There have been two IASC-commissioned evaluations of the cluster system, in 2007 and 2010 as well as evaluations of specific countries, such as DRC (2010), Chad (2010), Uganda (2010) and Ukraine (2017). After 2010, the cluster approach was further refined and developed through the transformative agenda, which focused on leadership, coordination and accountability. The transformative agenda made no mention of IDPs but rather referred to ‘affected populations’ which presumably included IDPs. Since then, humanitarian efforts at reform have focused on protocols for ‘humanitarian system-wide scale-up activation’ (2018) and empowered leadership. These evaluations have led to an impressive set of operational guidance offered to humanitarian actors, such as the Accountability to Affected Populations Framework, the Guidance on Cluster Operation at the Country Level and the Implementation of the Humanitarian Programme Cycle. They also offered guidance on specific issues ranging from sexual and gender-based violence to more recent guidance on applying IASC disability guidelines in the COVID-19 response and mental health response to COVID-19. Many of these guidelines and reference materials are helpfully collated in an IASC Product Catalogue.
While it is difficult to generalize from these thousands of pages of evaluations and guidelines, it is clear that minimal attention has been paid to IDPs, let alone solutions for IDPs. For example, the 30-page Implementation of the Humanitarian Programme Cycle devotes only one paragraph to exit and early recovery, while the most recent entry on IDPs in the 98-page IASC Product Catalogue is the 2010 adoption of the IASC Framework on Solutions for IDPs.
In May 2020, the IASC published Light Guidance on Collective Outcomes which is intended for UN senior management of humanitarian, development and peace actors at the country level. Although it doesn’t specifically refer to durable solutions or to IDPs, it does provide a useful framework for joint action in support of collective outcomes which could serve as a framework for collaborative action to support solutions for IDPs at the country level. This collective outcomes approach has been used in several countries such as Ukraine and Mali. Also promising is the work of the IASC’s Operational Policy and Advocacy Group, which set up five results groups: 1) operational response, 2) accountability and inclusion, 3) Collective advocacy, 4) humanitarian-development collaboration (which took the lead in developing the Light Guidance), and 5) humanitarian financing.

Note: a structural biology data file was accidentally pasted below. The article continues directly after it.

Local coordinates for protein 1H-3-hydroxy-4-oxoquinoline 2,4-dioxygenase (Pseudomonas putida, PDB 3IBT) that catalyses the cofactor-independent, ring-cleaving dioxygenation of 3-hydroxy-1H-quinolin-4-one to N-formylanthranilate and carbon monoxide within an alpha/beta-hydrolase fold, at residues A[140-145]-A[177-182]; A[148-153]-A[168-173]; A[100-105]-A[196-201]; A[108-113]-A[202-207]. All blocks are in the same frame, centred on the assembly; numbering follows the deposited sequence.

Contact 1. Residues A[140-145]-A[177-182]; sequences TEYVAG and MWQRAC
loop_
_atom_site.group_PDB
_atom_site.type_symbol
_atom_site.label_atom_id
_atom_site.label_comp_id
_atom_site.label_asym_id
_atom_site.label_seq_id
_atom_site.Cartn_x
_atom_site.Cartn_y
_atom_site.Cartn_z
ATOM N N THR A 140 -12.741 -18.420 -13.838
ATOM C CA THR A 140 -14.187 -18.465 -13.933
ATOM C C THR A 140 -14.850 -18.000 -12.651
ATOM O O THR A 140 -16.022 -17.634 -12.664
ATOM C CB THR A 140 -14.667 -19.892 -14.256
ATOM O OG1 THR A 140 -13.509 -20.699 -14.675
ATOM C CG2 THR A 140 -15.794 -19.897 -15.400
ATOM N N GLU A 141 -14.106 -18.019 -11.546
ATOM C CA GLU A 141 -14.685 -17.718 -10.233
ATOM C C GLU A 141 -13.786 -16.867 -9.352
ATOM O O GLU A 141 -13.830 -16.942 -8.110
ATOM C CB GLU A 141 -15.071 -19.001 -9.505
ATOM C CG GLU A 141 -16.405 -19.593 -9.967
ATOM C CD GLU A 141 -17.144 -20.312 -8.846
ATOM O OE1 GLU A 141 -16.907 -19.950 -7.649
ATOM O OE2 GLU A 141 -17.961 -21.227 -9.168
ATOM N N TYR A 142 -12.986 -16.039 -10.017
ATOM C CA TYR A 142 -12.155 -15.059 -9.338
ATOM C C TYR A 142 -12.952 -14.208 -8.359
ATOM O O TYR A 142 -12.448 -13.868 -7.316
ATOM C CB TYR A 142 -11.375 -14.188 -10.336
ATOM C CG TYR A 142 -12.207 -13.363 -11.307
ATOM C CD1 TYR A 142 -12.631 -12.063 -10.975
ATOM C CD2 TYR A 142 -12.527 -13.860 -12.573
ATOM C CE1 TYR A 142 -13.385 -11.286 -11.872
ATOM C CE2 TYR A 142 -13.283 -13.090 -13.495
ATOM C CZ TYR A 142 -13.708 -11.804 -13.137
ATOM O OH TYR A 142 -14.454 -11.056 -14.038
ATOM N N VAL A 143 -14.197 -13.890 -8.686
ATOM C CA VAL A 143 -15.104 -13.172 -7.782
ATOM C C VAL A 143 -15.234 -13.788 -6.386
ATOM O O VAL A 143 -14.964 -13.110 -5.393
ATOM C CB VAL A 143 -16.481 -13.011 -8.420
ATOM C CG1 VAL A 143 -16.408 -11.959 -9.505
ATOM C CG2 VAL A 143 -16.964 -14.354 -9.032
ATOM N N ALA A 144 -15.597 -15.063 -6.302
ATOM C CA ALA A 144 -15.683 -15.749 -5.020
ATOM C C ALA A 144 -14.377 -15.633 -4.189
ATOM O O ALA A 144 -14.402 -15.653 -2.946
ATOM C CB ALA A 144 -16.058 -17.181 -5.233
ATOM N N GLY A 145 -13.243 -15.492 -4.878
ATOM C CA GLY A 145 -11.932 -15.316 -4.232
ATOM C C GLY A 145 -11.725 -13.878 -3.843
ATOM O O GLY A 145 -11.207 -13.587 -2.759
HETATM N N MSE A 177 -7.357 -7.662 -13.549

Beyond humanitarians: UN efforts toward a more comprehensive approach to durable solutions
In 2011, the UN Secretary/General, in Decision 2011/20 called for the UN Resident Coordinators/Humanitarian Coordinators (RC/HC) to develop a strategy for durable solutions for displaced people with the inter-cluster group working on Early Recovery, together with the Protection Cluster to serve as the coordinating mechanisms for durable solutions. UNDP and UNHCR in their capacities as global cluster leads for Early Recovery and Protection were asked to provide necessary technical expertise to the RC/HCs. While this decision was piloted in several countries, there was no systematic follow-up, nor was the 2014 review called for in the Secretary-General’s decision carried out – or at least not publicly reported. Although this decision represented a new approach to durable solutions, none of those interviewed for this paper referred to this initiative or to the Secretary-General’s 2011 decision.
However, the idea that durable solutions for IDPs should fall under the responsibility of the RC/HCs resurfaced in reforms of the international development systems – which are currently in the process of implementation.
These stem from the 2017 actions of the UN Secretary-General António Guterres to initiate reforms in both the UN development system and the UN’s peace and security architecture. These include the UN Development System and Sustaining Peace initiatives – both of which could have an impact on how durable solutions are sought. The Development System reform did not touch the humanitarian system and the assumption was that the clusters would continue to function in the humanitarian sphere. The reforms aimed to create a more accountable and effective UN system that delivers better on the ground, by adopting a needs-based approach centered on developing country-contextual responses.’ Under the Sustaining Peace initiative, among other actions, a Department of Political and Peacebuilding Affairs and a Department of Peace Operations were created.